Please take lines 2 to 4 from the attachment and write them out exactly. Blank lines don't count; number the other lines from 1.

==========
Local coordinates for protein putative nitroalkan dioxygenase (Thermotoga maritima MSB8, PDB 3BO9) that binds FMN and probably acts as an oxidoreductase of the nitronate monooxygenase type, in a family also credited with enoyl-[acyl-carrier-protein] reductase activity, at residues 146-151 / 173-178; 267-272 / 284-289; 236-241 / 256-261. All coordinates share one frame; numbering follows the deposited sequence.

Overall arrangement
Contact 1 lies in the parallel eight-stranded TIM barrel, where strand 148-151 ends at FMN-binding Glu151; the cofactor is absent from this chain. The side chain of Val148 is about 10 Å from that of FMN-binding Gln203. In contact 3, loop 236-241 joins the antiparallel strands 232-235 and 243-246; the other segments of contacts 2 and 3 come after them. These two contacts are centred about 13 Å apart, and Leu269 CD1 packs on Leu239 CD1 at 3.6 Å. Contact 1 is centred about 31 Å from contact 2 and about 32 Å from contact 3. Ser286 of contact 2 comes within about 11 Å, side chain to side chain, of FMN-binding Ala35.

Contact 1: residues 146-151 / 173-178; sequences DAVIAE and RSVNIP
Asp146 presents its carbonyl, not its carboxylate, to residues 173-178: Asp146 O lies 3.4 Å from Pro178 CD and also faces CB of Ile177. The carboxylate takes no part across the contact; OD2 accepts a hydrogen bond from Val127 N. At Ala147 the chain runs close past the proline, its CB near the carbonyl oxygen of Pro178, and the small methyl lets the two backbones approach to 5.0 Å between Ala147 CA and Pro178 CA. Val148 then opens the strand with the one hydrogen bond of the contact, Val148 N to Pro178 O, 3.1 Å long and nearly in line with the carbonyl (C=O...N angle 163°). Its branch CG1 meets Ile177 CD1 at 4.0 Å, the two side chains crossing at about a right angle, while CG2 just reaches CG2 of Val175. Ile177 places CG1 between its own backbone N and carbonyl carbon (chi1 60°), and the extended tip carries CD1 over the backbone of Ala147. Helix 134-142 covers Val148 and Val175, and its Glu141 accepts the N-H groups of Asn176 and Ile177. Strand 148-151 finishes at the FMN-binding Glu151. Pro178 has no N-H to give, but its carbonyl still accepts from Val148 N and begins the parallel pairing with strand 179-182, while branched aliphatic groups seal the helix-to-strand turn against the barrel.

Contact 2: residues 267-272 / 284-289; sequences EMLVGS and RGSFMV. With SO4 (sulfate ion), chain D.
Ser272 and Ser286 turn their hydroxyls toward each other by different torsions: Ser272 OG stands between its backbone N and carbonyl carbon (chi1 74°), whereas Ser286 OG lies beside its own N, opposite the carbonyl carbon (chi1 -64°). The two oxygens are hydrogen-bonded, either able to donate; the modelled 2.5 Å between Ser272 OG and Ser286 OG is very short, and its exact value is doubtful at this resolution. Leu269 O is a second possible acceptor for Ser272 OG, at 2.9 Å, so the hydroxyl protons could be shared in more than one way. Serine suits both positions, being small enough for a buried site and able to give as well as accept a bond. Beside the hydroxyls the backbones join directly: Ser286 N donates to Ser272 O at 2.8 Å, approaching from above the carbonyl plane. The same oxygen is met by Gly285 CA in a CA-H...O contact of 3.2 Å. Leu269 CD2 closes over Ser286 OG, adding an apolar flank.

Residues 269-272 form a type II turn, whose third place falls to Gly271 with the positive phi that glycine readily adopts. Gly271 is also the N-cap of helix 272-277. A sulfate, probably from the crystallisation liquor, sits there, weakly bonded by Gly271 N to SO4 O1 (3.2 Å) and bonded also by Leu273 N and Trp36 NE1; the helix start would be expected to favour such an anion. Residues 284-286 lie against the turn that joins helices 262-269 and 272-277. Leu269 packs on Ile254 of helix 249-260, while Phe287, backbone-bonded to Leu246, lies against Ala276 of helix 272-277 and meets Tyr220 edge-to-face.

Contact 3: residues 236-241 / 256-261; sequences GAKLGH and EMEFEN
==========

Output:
Overall arrangement
Contact 1 lies in the parallel eight-stranded TIM barrel, where strand 148-151 ends at FMN-binding Glu151; the cofactor is absent from this chain. The side chain of Val148 is about 10 Å from that of FMN-binding Gln203. In contact 3, loop 236-241 joins the antiparallel strands 232-235 and 243-246; the other segments of contacts 2 and 3 come after them. These two contacts are centred about 13 Å apart, and Leu269 CD1 packs on Leu239 CD1 at 3.6 Å. Contact 1 is centred about 31 Å from contact 2 and about 32 Å from contact 3. Ser286 of contact 2 comes within about 11 Å, side chain to side chain, of FMN-binding Ala35.

Contact 1: residues 146-151 / 173-178; sequences DAVIAE and RSVNIP